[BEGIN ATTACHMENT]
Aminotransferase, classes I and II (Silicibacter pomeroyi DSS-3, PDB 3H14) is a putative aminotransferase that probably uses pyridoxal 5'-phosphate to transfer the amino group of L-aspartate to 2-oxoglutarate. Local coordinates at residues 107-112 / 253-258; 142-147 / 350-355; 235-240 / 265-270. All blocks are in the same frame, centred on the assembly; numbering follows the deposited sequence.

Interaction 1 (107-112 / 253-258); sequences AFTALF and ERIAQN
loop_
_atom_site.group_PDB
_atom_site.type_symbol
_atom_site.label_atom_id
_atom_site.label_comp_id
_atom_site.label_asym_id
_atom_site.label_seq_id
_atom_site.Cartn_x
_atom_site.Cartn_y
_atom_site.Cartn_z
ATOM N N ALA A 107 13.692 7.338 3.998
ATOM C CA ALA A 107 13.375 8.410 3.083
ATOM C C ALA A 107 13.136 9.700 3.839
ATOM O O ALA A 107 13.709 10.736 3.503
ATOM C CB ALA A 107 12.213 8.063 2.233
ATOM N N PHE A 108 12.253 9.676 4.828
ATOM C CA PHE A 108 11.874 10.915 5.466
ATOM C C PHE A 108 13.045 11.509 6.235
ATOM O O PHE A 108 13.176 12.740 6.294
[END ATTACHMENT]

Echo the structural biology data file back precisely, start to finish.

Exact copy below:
Aminotransferase, classes I and II (Silicibacter pomeroyi DSS-3, PDB 3H14) is a putative aminotransferase that probably uses pyridoxal 5'-phosphate to transfer the amino group of L-aspartate to 2-oxoglutarate. Local coordinates at residues 107-112 / 253-258; 142-147 / 350-355; 235-240 / 265-270. All blocks are in the same frame, centred on the assembly; numbering follows the deposited sequence.

Interaction 1 (107-112 / 253-258); sequences AFTALF and ERIAQN
loop_
_atom_site.group_PDB
_atom_site.type_symbol
_atom_site.label_atom_id
_atom_site.label_comp_id
_atom_site.label_asym_id
_atom_site.label_seq_id
_atom_site.Cartn_x
_atom_site.Cartn_y
_atom_site.Cartn_z
ATOM N N ALA A 107 13.692 7.338 3.998
ATOM C CA ALA A 107 13.375 8.410 3.083
ATOM C C ALA A 107 13.136 9.700 3.839
ATOM O O ALA A 107 13.709 10.736 3.503
ATOM C CB ALA A 107 12.213 8.063 2.233
ATOM N N PHE A 108 12.253 9.676 4.828
ATOM C CA PHE A 108 11.874 10.915 5.466
ATOM C C PHE A 108 13.045 11.509 6.235
ATOM O O PHE A 108 13.176 12.740 6.294